Presently based in France, Dutch-Canadian animation director Paul Driessen has been consistently prolific in the world of animated shorts since the early seventies. Initially developing his style at the National Film Board of Canada, Paul has subsequently produced over twenty-five films both in Canada and the Netherlands. Amongst these are such acclaimed works as The Killing of An Egg, 2D or Not 2D and the Oscar-nominated 3 Misses. His recent NFB film Cat Meets Dog – produced by Marcy Page and Maral Mohammadian and co-produced in The Netherlands and Belgium – has screened internationally at festivals including HAFF, NFF and Sitges with an upcoming screening this weekend at Geneva’s Animatou. The film embraces several traits of Paul’s signature style, depicting interweaving narratives and realities through use of split screen and manipulating time in a manner evocative of prior work such as The Boy Who Saw the Iceberg and Oedipus. We’re proud to welcome Paul Driessen to Skwigly to hear more about his extensive and intercontinental career.
Your relationship with the NFB goes back about forty years, one of the earliest films of yours I’m familiar with being An Old Box (above) – at that point how long had you been in Canada?
When I made An Old Box I had been living in Canada for five years – actually I moved to Canada because of the National Film Board. I had just worked in London on George Dunning’s The Yellow Submarine. George was Canadian, he was trained at the Film Board and talked about it. After The Yellow Submarine I moved to Canada in the early seventies and worked at Potterton Productions in Montreal in order to just get my trip paid for; I was quite poor at the time. From there I waked into the Film Board with ideas. Because my English was better than my French, I tried the English animation department first but finally it was the French studio who took me in. I stayed there for many years, but as a freelancer. So I made films in Canada, went back to Holland in between, made films there subsidized by the Dutch government; I traveled a lot between the two countries.
Is there a vast difference between the filmmaking circumstances of each country from a creative or production standpoint?
I’ve made many, many films at the Film Board and it’s always really a nice environment for filmmakers like me to work. The Film Board is a good place for mixing with all the other animators also working on their own films, it’s like a little family and it makes it a very pleasant environment to work, share ideas and talk about your work.
In Holland I would be renting a room somewhere and working from home which is kind of fun too, especially when you’re young. It was a beautiful summer when I started working on David and The Killing of an Egg (1977) after my first few films at the Film Board, so I stayed for a year. It was lovely as an experience and I’m used to working by myself, but coming back to the film board felt good again, to be part of that group.
It’s great to have two nationalities – I can work in Canada or in Holland, which helped me a lot with getting budgets. If the Film Board wouldn’t take an idea of mine I would go to Holland or Belgium or elsewhere in Europe where they might like it. I’ve done a lot of co-productions lately and if you’re only from one country you cannot do that, it’s really a privileged situation.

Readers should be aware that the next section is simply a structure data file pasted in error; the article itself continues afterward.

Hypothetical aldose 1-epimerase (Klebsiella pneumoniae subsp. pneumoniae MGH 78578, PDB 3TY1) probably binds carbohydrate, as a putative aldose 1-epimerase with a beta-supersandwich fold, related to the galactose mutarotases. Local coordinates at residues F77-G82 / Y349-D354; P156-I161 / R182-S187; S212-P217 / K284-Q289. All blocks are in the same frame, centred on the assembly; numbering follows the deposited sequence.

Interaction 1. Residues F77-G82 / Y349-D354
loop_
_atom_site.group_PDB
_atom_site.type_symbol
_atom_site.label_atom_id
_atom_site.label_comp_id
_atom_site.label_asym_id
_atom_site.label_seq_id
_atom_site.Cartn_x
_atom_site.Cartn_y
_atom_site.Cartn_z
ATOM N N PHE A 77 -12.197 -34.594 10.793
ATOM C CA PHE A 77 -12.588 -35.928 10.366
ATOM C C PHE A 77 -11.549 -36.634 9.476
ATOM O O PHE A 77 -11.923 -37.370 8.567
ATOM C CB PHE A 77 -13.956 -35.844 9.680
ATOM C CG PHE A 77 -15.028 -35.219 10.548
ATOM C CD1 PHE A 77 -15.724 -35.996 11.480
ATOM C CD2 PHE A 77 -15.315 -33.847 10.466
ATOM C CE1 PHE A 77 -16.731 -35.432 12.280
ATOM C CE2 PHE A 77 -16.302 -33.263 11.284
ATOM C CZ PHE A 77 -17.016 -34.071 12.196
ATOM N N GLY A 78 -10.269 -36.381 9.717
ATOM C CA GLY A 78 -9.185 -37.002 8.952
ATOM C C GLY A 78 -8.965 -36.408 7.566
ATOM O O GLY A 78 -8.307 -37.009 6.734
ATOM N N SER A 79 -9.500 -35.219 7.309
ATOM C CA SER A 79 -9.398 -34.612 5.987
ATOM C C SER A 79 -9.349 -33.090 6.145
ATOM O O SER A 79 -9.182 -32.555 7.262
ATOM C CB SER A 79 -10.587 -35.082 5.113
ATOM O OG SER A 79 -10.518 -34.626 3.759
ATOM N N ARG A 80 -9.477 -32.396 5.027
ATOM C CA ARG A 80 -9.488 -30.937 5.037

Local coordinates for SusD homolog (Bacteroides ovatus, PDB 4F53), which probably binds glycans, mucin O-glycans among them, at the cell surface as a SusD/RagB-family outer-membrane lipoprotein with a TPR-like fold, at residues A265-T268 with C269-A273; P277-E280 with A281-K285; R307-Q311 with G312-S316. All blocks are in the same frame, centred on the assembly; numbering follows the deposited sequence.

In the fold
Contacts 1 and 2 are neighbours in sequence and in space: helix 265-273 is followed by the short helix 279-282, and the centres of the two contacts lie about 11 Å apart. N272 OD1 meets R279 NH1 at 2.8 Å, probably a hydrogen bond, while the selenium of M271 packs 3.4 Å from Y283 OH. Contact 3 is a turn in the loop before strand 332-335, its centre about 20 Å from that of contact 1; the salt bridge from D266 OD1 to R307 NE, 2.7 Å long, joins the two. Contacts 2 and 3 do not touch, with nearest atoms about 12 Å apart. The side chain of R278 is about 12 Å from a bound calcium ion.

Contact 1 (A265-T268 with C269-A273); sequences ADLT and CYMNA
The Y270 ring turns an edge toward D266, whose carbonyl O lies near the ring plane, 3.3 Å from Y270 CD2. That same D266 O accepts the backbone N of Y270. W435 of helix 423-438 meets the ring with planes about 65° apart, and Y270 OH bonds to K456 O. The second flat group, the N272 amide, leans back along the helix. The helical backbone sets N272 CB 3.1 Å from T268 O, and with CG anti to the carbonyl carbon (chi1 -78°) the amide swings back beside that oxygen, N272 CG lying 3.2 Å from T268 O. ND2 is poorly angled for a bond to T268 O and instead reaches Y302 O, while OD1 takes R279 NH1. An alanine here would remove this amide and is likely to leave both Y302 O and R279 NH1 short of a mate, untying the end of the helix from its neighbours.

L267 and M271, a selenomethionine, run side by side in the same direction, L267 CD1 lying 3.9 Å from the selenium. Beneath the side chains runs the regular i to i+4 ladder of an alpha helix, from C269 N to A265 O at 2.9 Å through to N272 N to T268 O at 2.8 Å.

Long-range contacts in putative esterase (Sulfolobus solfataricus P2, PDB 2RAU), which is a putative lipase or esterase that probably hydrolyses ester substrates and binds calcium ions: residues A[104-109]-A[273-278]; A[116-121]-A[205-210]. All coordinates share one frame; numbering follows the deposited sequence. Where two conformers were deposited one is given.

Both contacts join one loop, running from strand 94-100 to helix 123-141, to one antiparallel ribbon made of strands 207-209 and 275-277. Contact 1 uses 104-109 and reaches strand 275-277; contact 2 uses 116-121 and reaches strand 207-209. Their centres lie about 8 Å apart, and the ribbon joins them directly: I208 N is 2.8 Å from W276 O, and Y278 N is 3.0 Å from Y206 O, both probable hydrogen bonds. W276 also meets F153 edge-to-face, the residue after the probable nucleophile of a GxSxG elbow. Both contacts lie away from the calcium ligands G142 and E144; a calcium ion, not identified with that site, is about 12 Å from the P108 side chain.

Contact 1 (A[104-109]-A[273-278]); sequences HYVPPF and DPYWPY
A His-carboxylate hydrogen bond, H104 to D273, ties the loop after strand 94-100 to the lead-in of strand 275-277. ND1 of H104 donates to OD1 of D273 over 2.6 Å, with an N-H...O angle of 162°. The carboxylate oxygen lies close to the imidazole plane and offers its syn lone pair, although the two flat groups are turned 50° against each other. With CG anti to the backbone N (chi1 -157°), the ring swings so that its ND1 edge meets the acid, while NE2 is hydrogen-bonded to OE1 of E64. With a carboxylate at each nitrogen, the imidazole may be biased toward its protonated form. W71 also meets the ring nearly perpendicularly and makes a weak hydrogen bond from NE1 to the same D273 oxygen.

Going back to The Yellow Submarine, did that have a big effect on your approach and style or was it more a case of you cutting your teeth in the animation world?
I had started out not too long before that. Basically it’s because George Dunning had come to Holland, to the studio where I worked, to see the progress of the work they’d done for The Beatles TV series. I didn’t work on that series myself but George liked my style and said “Whenever you want, come to England”. So when the small Dutch studio collapsed in ’66-’67 I went over to the UK and just by chance they’d happened to start on The Yellow Submarine. The beginning was quite chaotic, they didn’t have a script or anything. Sgt. Pepper’s had just come out and they wrote the script around it. I remember the film had to be made very quickly, because it would only sell if The Beatles were still popular, so nine months was the deadline. They made the deadline and The Beatles never stopped being popular!
As someone who’s been involved with the NFB time and again over a few decades, are there any ways that the NFB has changed or adapted over the years?
The techniques have changed quite a lot, of course, which has affected the style of the NFB productions. In the early days the French studio invited well-known Czech or French animators (Pojar, Foldes) and the English studio had more interest in the cartoon style of the Zagreb school (Grgic, Kolar). The English studio worked more for the government and the French, where I made my films, was a younger department. Most of those films were non-narrative (the French language is of course spoken by a minority in North America), they were based on expression and visual imagery which was much more interesting for me.